Maryland, where I live, requires its practicing Certified Public Accountants to attend an ethics class every other year. My turn came last October, and the instructor turned the subject to the ethics that surround hacked credit card accounts: When do hacked companies have a responsibility to inform their victimized customers and – next – how do they win back their trust? Before launching his discussion, the teacher asked the 60 attendees one question: In the past year, who among you has had to replace a credit card because of a security breach?
Every hand in the room went up. (Mine included.)
Maybe a lot of Maryland CPAs shop at Target (TGT) or Home Depot (HD), but the unanimity surprised me nonetheless. It struck me that the problem of cyber security touches our lives more frequently than we care to think about – including when it comes to investments.
Cyber security, cyber crime, cyber threats – whatever label you chose – has grabbed an expanding parcel of 10-K real estate. Since late 2011, the Securities and Exchange Commission has urged companies to spell out the operational and financial risks posed by cyber-attacks in the risk factors section, and to converse with investors in the Management’s Discussion & Analysis (MD&A) section regarding any effects on operating results, liquidity or financial position. Yet investors often tag them as boilerplate disclosures to be shunned: the risk factors section occasionally contains fascinating corporate tidbits, but all too often they’re kitchen sink disclosures presented merely for legal prophylaxis, instead of for informing investors. The cyber-disclosures in the risk factors section usually fall into the kitchen sink category. Cyber-disclosures in the MD&A don’t generally command much more investor attention than those in the risk factors.
Target (TGT) is an example of a company doing an excellent job in their disclosure of the effects of failed cyber security. They’ve recorded a probable liability stemming from their gigantic 2013 hack incident. Lawsuits and insurance recoveries have led to the development of numbers, the stuff of financial reporting. All of it is after the fact, however, and past events are also the stuff of financial reporting. The cost of Target’s legal exposure due to cyber security is certainly of interest to existing or potential investors, but investors in companies that haven’t been hacked should be wondering about other costs — namely, how is a company spending its resources before becoming the next Target? (Pun unintended.) Hardening the security around data might be the most important capital expenditures a company can make in a new age of cyber-threats, even if it’s not the kind of capital spending that increases earnings.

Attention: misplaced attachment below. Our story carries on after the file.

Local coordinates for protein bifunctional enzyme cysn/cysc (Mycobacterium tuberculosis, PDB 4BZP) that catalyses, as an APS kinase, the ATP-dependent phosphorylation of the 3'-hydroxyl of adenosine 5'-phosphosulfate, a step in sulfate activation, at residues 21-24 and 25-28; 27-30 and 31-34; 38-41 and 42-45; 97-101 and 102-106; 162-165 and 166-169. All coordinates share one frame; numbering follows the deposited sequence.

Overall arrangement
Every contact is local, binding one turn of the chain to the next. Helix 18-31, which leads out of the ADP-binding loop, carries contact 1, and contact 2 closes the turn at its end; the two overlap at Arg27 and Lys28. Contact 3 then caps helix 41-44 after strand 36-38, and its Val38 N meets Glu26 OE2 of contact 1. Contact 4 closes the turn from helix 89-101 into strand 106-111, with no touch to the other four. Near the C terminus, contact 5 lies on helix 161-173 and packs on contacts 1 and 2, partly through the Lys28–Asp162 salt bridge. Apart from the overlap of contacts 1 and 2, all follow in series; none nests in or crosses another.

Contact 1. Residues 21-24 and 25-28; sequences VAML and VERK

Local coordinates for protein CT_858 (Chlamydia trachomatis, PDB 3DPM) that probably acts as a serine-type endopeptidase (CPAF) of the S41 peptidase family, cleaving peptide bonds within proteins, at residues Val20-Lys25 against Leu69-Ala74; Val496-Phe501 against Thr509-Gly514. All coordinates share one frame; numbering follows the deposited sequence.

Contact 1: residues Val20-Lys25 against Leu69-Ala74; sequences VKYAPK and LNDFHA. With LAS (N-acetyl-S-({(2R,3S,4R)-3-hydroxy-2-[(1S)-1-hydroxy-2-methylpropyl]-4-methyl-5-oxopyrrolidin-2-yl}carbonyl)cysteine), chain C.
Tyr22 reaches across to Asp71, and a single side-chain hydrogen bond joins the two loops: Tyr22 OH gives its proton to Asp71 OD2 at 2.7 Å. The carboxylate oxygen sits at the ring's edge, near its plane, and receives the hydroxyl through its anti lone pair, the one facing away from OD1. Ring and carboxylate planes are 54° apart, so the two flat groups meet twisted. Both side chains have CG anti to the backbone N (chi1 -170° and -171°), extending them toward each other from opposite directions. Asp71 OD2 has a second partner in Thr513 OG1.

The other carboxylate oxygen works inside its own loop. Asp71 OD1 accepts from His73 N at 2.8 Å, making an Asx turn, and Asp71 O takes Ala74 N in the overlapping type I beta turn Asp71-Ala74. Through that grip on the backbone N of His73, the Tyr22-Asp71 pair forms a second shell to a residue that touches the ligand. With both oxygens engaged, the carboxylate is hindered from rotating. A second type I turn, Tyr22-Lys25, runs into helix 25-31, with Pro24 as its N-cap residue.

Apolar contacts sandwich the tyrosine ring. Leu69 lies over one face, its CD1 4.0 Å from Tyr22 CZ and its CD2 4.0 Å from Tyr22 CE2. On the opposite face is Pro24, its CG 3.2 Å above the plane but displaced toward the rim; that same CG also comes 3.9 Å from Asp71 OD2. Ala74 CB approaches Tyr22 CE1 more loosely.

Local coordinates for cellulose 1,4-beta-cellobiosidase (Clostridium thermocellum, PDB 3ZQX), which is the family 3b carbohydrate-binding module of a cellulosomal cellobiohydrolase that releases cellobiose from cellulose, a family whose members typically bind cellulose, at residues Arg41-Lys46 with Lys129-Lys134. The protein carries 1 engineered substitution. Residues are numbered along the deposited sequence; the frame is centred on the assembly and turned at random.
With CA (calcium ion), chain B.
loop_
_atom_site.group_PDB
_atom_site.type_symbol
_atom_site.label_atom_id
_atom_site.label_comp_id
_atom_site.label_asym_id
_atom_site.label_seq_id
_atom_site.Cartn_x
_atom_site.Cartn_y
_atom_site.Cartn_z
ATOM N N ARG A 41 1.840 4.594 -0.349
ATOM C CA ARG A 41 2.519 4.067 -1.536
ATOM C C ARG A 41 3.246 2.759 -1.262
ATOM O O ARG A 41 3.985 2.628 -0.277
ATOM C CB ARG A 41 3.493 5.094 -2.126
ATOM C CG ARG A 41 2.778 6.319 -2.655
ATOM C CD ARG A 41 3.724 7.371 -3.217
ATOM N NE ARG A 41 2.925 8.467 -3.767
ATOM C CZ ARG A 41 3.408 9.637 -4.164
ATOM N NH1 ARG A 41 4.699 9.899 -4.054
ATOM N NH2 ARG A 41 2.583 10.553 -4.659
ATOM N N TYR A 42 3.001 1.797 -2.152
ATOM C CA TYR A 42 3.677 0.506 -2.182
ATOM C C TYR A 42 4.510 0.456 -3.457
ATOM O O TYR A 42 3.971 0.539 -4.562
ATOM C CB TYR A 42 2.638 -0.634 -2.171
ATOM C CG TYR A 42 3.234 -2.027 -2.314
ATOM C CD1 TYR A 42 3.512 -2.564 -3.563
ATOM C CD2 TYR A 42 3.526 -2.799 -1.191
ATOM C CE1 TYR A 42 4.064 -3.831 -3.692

If companies are spending to improve cyber security, investors might expect to see increases in capitalized software reported in the balance sheet. Companies aren’t required to disclose the nature of their capitalized software, however. Even if there are noticeable increases in capitalized software, investors can’t be sure that they relate to improved data security. Any hardening costs that affect earnings might get rationalized in the quarterly earnings call, but it’s certainly not a trend.
Maybe investors aren’t yet interested in knowing the preventive costs of cyber security. After all, Sony’s (SNE) infamous November 2014 hack was so crippling that they have been unable to produce their December 2014 quarter-end financial statements, and don’t expect to do so until the end of this month. Investors don’t seem troubled by a lack of current financial information: the stock is up about 26% since the hack.
What, me worry?
Jack T. Ciesielski is president of R.G. Associates, Inc., an asset management and research firm in Baltimore that publishes The Analyst’s Accounting Observer, a research service for institutional investors.